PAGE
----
The vending industry has demonstrated remarkable resilience and flexibility throughout its history, attributable almost entirely to its ability to engage the attention of remarkable individuals. Recent news items about two of them illustrate this point. We shall present the good news first.
Those who have followed the progress of the public high school-level vending repair course designed and taught by James Clark know it was launched in 1989 with the cooperation of the Philadelphia School District and the Pennsylvania Automatic Merchandising Council (now part of the Tri-State Automatic Merchandising Council). The course is presented at the Philip A. Randolph Career Academy, and continues to receive strong industry support through an advisory committee chaired by Bud Burke, Thayer Distribution (the former Anpesil Distribution Services, in Gibbstown, NJ).
A year ago, we reported that Clark was preparing to retire after almost a quarter of a century, and the program was confronting challenges in funding the recruitment and training of a successor (see VT, March 2012). Happily, the industry and the school district are making steady progress. A candidate, Pat Donnelly, has come forward; he has toured the shop with Randolph's principal, Darryl Overton, Burke explained. Donnelly is completing the background checks required for qualification as a teacher; plans call for him to spend one day a week working with Clark through the end of the school year.
Although Clark's formal retirement will begin in June, he will return periodically during the next school year to serve as a mentor. Burke added that the National Automatic Merchandising Association has made a generous commitment to help defray the costs of the transition, which the school budget could not accommodate.
As we see it, the vending industry today is putting the finishing touches on an arduous two-decade transition from a cash-based method of delivering a limited menu through isolated, dispersed points of sale controlled with paper records to a networked merchandising, delivery and control system able to conform to today's swift changes in consumer product and payment preferences. For all that, vending's success still depends -- or depends more than ever -- on keeping the machines "clean, filled and working," and technical skills never have been more important. We salute Jim Clark for his tenacity in developing a program that helps meet the need for proficient vending technicians, and communicates the career opportunities that the industry presents. We think the program is a model that other school systems around the country would do well to study.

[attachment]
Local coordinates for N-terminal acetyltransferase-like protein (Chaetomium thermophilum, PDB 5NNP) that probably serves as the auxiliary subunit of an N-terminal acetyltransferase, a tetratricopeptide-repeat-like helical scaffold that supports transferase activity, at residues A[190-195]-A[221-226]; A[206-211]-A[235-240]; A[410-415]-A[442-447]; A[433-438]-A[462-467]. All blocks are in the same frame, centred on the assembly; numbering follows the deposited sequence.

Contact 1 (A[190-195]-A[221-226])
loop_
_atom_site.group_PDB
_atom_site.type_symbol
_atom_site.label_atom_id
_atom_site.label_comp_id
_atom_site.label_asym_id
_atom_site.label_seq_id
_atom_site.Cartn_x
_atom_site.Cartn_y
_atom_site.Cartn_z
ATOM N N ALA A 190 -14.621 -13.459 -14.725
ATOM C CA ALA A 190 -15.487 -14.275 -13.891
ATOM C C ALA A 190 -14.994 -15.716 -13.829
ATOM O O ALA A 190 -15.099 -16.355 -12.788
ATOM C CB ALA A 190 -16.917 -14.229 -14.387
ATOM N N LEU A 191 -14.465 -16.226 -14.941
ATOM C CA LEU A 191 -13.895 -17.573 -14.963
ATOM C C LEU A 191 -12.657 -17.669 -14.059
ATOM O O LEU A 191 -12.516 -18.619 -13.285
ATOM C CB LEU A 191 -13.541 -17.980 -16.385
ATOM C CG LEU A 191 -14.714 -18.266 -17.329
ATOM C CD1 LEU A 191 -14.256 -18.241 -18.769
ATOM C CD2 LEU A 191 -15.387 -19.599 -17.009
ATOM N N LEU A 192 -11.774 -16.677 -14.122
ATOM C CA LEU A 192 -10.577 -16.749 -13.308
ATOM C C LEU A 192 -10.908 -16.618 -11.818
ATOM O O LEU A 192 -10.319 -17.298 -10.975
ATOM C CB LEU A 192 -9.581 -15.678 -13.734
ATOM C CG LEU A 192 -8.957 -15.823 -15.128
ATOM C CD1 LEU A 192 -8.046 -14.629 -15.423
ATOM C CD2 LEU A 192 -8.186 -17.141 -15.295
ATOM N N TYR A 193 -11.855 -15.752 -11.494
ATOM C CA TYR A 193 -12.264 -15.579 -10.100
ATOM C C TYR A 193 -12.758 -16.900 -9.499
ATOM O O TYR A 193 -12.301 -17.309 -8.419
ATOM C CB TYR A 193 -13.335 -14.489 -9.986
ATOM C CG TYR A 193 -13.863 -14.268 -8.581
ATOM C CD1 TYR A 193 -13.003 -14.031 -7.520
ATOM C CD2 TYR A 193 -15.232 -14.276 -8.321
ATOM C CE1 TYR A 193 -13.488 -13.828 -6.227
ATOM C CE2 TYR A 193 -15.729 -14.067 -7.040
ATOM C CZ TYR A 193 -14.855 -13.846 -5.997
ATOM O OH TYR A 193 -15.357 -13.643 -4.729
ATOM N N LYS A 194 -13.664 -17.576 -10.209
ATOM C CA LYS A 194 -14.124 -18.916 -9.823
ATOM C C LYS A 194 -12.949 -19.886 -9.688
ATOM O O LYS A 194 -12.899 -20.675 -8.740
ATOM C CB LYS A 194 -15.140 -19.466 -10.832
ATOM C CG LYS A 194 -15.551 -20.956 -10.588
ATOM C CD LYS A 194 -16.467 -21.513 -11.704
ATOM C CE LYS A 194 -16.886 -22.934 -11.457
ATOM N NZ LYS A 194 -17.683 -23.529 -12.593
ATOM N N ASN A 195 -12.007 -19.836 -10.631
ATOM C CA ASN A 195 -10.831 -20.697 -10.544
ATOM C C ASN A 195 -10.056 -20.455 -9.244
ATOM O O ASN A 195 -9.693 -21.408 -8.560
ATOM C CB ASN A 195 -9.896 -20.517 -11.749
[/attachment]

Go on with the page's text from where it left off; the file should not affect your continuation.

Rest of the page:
As for the bad news: we were saddened to learn of the death of David Satel, the founder of David's Vending Sales & Repair (Burbank, CA). We had the pleasure of visiting that company (see VT, June 1989), and we think the story of its inception and growth is indicative of this industry's receptivity to talented, sociable people who are good at what they do.
Born in Canada, Satel grew up in southern California and graduated from Burbank High School in 1968. He always had a talent for making machines work and, after completing his military service with the U.S. Army, he went to work as a mechanic for a small, local vending company. That business failed; the owner turned over his client list to Satel in lieu of back wages, and Satel went out to find other operating companies in the area to serve those accounts.
This introduced him to the regional vending industry, and to operators with unserviceable machines that they were eager to sell. Initially working from his garage, he repaired and resold them, and developed an operator clientele. David's Vending Sales & Repair was established to put this business on a more formal footing.
Satel's success as a local vender refurbisher and independent vending technician led to some unusual opportunities. Among the old machines he purchased were a number of classic refrigerated bottle venders, especially Coca-Cola machines. Rather to his surprise, he found that many people in the greater Los Angeles area were eager to have one for their rec rooms. He tracked down the authentic paint (and a craftsman who actually had applied that paint, when the machines were new).
This all attracted attention, and his private customers came to include luminaries of the motion picture industry. He found and rebuilt a Coke delivery van of the correct vintage (motor vehicles were another specialty of his), and was able to locate a bottler in the center of the state who still could supply the beverage in 6.5-fl.oz. glass bottles. This enabled David's Vending to offer his "carriage trade" route delivery and pickup of The Real Thing. And Satel became known as a resource in the film community; among other novel commissions, he provided the genuine 1955 Pepsi-Cola machine for the 1985 movie "Back to the Future."
Satel is survived by his wife of 41 years, Sandy, and children David and Lisa. He will be missed, and no one ever will do quite what he did, but his example should inspire imaginative young mechanics.